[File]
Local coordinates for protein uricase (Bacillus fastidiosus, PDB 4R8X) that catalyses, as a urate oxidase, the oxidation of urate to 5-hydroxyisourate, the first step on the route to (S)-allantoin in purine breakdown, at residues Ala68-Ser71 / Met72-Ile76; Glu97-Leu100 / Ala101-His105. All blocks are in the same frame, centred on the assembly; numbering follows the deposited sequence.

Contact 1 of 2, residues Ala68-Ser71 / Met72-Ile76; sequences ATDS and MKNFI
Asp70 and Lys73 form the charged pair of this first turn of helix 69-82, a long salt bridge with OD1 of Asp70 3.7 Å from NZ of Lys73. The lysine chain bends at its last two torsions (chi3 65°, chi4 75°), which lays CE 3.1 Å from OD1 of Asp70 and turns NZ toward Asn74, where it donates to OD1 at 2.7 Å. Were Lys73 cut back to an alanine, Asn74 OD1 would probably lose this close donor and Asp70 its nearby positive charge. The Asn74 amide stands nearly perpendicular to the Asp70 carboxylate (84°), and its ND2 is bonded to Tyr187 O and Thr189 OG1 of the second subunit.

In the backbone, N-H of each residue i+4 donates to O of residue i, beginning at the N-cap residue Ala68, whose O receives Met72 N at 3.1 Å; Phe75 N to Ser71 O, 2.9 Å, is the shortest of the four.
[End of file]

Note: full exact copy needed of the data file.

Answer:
Local coordinates for protein uricase (Bacillus fastidiosus, PDB 4R8X) that catalyses, as a urate oxidase, the oxidation of urate to 5-hydroxyisourate, the first step on the route to (S)-allantoin in purine breakdown, at residues Ala68-Ser71 / Met72-Ile76; Glu97-Leu100 / Ala101-His105. All blocks are in the same frame, centred on the assembly; numbering follows the deposited sequence.

Contact 1 of 2, residues Ala68-Ser71 / Met72-Ile76; sequences ATDS and MKNFI
Asp70 and Lys73 form the charged pair of this first turn of helix 69-82, a long salt bridge with OD1 of Asp70 3.7 Å from NZ of Lys73. The lysine chain bends at its last two torsions (chi3 65°, chi4 75°), which lays CE 3.1 Å from OD1 of Asp70 and turns NZ toward Asn74, where it donates to OD1 at 2.7 Å. Were Lys73 cut back to an alanine, Asn74 OD1 would probably lose this close donor and Asp70 its nearby positive charge. The Asn74 amide stands nearly perpendicular to the Asp70 carboxylate (84°), and its ND2 is bonded to Tyr187 O and Thr189 OG1 of the second subunit.

In the backbone, N-H of each residue i+4 donates to O of residue i, beginning at the N-cap residue Ala68, whose O receives Met72 N at 3.1 Å; Phe75 N to Ser71 O, 2.9 Å, is the shortest of the four.